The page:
When Dayna Chikamoto, Ariana Frazier and Kiana Dobson felt the first rumblings of an earthquake, they had no idea it would send them home. They had only been in Kawagoe, Japan for two weeks when the Occidental College juniors were forced to cut their study abroad program short.

“We were in our Japanese Society class going over the syllabus, and we were just taking a 10-minute break in the hall when it hit,” says Frazier. “It started off like a normal earthquake, and I’m originally from California so I knew what to do, I stood in a doorway … but everyone was saying they had never felt anything so strong before.”

The students were evacuated from the building and waited outside watching news feed on their laptops. Kawagoe is 30 minutes by train from central Tokyo and far enough inland that the students did not witness any severe damage. However, the city’s trains were shut down, and those who could not walk or bike back to their homestays were told to prepare to sleep at the university.  

“Eventually they found a school bus to drive us home, and it took hours to get through the traffic for a trip that was normally 15 minutes,” says Chikamoto.

All three girls made it home to their host families, who had waited up to make sure they were OK.

Tokyo International University, where the program was based, cancelled school for that week. Chikamoto’s parents immediately bought her a plane ticket home.

“They told me, ‘In the event that something does happen, we’d rather you be safe and you’d have to miss out on [part of your classes], because you could get radiation poisoning.’ There were a lot of ‘ifs.’ In the end, safety does come first, and I realized I had to go,” she says.

Believing that classes would resume the following week, Chikamoto and Frazier traveled to the house of a new friend in the program, to stay with her relatives. They understood the magnitude of the quake and the tsunami from watching Japanese news.

“They started showing the citizens filming, so we were seeing people’s personal reactions as their houses were being destroyed, it was really sad. People were crying, and kids were asking their parents what they’re going to do,” says Frazier.  

The two were notified that the study abroad program was cancelled via an e-mail from the program coordinator, forwarded to Frazier’s cell phone from her mother.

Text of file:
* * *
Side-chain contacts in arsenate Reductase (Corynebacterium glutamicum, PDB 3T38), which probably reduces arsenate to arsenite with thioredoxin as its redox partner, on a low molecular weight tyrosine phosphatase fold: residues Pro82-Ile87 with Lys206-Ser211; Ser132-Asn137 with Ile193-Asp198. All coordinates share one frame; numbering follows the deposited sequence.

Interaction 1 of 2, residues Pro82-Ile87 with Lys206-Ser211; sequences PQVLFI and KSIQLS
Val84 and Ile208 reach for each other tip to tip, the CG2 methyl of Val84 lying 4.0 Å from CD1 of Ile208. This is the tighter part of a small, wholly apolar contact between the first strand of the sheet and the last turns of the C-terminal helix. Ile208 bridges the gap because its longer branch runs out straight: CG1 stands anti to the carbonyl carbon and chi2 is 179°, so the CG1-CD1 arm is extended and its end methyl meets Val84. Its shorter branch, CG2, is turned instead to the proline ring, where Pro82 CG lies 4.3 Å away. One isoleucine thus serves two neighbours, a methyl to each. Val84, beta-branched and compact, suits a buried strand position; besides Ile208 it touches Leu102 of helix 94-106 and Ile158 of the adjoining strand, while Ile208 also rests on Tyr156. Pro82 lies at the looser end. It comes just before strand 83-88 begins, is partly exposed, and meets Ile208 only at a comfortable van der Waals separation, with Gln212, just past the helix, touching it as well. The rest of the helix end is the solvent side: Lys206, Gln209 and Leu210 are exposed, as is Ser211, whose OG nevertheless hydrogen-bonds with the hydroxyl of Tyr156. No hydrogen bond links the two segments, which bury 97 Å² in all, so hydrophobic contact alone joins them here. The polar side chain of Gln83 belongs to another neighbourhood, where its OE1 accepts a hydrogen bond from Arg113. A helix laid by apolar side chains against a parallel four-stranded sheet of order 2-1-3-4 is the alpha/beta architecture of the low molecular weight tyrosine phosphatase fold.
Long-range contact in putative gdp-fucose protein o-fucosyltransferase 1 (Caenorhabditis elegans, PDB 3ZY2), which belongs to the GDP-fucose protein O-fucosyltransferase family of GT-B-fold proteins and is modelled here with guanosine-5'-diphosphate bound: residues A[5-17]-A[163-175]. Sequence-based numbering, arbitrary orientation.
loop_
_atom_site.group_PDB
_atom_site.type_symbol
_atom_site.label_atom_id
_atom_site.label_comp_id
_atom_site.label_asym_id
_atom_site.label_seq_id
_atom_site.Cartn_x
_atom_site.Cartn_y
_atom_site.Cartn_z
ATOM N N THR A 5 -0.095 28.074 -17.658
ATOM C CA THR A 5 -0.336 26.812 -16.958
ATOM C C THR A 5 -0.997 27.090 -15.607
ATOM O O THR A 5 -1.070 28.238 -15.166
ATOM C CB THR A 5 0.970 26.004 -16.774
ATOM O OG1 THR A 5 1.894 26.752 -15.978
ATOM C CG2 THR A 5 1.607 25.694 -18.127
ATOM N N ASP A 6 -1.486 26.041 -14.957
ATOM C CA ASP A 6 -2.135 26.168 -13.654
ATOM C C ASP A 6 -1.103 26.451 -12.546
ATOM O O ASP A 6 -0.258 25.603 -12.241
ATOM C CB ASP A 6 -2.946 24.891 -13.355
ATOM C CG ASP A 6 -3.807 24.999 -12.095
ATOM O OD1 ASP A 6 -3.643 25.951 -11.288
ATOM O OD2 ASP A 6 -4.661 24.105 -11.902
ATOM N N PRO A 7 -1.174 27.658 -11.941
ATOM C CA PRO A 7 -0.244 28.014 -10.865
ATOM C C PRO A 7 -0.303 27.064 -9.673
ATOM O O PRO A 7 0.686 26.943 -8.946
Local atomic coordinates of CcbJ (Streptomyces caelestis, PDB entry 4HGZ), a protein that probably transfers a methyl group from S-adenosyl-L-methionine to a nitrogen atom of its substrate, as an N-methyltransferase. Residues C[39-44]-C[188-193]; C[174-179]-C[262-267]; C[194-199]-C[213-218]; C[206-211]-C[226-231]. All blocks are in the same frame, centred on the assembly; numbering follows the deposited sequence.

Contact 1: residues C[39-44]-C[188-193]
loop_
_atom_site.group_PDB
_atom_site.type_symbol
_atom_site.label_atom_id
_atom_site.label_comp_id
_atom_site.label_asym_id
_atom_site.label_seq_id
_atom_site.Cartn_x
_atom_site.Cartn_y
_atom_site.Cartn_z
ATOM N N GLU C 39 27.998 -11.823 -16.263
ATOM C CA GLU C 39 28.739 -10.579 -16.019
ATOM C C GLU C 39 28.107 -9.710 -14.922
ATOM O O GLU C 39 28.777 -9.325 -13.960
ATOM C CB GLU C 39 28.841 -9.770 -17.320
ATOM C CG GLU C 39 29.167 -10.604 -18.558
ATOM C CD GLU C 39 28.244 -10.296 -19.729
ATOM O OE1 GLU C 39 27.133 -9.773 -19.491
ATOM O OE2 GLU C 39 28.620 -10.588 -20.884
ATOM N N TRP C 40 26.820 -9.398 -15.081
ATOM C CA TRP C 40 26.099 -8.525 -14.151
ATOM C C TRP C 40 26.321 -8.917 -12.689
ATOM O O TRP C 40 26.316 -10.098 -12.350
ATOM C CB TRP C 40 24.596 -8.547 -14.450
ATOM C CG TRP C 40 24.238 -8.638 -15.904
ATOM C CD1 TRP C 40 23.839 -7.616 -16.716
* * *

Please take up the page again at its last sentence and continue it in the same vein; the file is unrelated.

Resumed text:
“I was in shock for a second, I had to re-read it multiple times … When my mom forwarded me my flight information, then I realized it was real,” she says.

Dobson’s host family threw an impromptu farewell party for her, inviting neighbors who had already bonded with the student in the short amount of time she was there. Chikamoto and Frazier had to say goodbye to their host families over the telephone.

“I was crying at the airport. There was this sad elevator music playing, and I was just like ‘Oh my god, I cannot believe this is happening,’” says Chikamoto.

Upon return to America, each student went home and was given the choice to withdraw for the semester or return to Occidental to attempt to make up the credits. They have decided to return for the remainder of the semester in order to graduate on time.

“I’m extremely disappointed,” says Frazier, “But I’m grateful that I’m safe and that the people I know in Japan were far away from the tsunami.”

They will take Japanese language classes, and an independent study in order to salvage the semester’s credits and qualify as part-time students. Though each is hopeful to return to Japan some day, they said, they will not be able to go back during their undergraduate career.

“I still haven’t totally processed the fact that I’m back [in the United States], and I’m not going to be able to go back to Japan anytime soon,” says Frazier, who hopes to participate in the Japan Exchange and Teaching program once the country is stable enough for her to return.